A major improvement in accessibility
Since Twitter introduced audio tweets, it must be admitted that many users have been the ones who have commented on their disagreement with such an option. Some because they just want to preserve that original essence of the social network based only on text messages with a limit of characters, right now 240. But others because they thought they could cause problems for users who suffer from hearing problems.
Luckily, now you can say that you still prefer to use Twitter only based on texts, but not that audio tweets will pose a problem for users who have some type of hearing impairment. Because Twitter finally enabled all its users the possibility of generate automatic subtitles in multiple languages.
Thanks to this, when you send an audio message to the platform, an algorithm will analyze it and add subtitles in the same way that, for example, other platforms such as YouTube can do. Of course, the change only applies to all those audios that are published from now on. If by chance someone RT an old tweet with audio, it will not have subtitles generated.
However, although the tool has been in testing for months, it is still somewhat recent and the subtitles may not always be 100% accurate. They are not on YouTube they take much longer to be here. Also, audio quality, ambient noise around the user, etc., are things that will affect.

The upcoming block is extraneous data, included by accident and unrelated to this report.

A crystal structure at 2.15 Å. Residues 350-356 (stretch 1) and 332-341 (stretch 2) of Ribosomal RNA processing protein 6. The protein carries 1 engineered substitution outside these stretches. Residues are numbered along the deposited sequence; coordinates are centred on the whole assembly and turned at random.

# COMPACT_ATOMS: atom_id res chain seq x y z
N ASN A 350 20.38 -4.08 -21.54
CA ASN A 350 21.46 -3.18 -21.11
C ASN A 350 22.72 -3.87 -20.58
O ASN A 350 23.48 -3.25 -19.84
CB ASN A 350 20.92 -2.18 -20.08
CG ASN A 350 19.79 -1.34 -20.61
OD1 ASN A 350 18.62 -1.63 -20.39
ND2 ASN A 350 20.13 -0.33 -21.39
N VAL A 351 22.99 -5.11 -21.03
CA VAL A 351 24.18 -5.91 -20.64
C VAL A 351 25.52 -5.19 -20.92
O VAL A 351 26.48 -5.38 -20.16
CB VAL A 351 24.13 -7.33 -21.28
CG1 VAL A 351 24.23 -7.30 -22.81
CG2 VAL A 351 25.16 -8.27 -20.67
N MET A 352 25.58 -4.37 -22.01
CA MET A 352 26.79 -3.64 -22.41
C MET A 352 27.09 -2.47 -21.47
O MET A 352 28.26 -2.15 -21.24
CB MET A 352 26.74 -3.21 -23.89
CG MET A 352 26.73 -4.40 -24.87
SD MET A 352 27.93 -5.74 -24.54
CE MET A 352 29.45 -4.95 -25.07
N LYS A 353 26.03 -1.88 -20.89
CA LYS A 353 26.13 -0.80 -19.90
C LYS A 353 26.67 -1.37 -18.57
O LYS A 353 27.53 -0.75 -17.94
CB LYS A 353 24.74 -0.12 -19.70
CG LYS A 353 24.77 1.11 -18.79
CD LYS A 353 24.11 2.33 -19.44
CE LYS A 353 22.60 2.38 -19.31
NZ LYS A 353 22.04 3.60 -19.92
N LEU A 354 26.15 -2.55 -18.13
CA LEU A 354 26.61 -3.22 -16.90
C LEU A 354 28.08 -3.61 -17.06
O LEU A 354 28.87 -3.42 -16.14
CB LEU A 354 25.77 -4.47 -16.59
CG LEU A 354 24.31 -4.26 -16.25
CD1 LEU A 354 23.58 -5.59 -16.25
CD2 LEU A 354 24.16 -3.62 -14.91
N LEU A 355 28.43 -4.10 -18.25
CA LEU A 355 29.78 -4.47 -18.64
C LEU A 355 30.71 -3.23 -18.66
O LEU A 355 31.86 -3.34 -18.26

How to use automatic Twitter captions
Now that you know that this is a tool available to everyone, let’s talk about how you can use them both to see them when you find an audio tweet and to generate them in case you are the one who creates it.
To see the subtitles of a voice tweet you will only have to touch on the image of the same, on the CC icon. When you do, the subtitles will appear on the screen. So if the audio is deactivated because you are on public transport, you are in a meeting or any situation, including one that contemplates your own hearing problems, you will be able to read it.
When it comes to generating them, you won’t have to do anything. This will be an automatic process that will apply to any voice message posted on Twitter. Therefore, you do not have to touch any specific menu or anything similar. Simply record your audio, publish it and in a matter of seconds it will be ready for other users to read.
For many this will be a low value feature, but that is only because they are in the privileged position of not needing it. But from the point of view of accessibility, it is a qualitative leap that Twitter takes. So cool.